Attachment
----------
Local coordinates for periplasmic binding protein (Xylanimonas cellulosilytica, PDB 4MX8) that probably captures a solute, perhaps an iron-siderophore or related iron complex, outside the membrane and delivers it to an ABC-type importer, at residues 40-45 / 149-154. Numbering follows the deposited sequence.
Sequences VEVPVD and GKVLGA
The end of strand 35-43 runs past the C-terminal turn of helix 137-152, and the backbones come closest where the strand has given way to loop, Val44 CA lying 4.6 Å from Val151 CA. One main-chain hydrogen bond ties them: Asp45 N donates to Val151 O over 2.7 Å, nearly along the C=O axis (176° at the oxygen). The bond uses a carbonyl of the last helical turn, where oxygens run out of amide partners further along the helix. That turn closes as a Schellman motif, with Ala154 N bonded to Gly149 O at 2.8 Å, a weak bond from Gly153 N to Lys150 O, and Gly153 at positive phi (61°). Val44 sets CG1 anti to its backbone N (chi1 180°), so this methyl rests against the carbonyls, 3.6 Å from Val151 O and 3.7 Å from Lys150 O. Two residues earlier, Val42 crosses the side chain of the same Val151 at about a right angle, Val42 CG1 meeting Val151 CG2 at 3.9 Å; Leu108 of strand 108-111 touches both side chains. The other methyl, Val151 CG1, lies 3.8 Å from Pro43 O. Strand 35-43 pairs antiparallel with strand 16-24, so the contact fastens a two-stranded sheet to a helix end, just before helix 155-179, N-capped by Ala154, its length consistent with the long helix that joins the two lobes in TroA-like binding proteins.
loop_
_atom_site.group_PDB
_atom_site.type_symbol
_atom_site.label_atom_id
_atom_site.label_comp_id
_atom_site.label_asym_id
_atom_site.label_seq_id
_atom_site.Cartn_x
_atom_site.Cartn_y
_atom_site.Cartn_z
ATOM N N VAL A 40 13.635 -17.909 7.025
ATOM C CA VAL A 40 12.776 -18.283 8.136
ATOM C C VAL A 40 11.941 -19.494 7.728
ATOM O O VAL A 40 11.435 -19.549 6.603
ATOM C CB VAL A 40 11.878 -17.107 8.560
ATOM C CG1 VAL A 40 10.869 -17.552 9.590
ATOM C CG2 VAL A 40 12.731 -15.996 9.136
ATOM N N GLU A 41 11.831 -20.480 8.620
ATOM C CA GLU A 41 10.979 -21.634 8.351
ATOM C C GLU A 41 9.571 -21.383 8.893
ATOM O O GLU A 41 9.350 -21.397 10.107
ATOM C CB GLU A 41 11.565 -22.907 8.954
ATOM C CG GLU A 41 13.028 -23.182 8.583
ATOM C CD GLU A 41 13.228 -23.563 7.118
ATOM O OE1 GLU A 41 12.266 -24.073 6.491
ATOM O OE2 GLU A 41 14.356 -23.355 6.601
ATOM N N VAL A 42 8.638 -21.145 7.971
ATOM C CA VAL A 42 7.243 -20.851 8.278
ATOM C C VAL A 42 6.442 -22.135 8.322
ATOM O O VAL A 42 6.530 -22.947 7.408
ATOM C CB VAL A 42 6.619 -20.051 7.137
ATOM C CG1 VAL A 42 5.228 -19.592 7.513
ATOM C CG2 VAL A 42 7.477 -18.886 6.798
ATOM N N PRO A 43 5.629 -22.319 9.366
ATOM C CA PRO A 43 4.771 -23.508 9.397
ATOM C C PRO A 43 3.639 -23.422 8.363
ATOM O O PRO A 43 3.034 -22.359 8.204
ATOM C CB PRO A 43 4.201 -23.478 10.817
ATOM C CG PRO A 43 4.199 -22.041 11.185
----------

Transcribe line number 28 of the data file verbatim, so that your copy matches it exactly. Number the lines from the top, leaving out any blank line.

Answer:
ATOM O OE1 GLU A 41 12.266 -24.073 6.491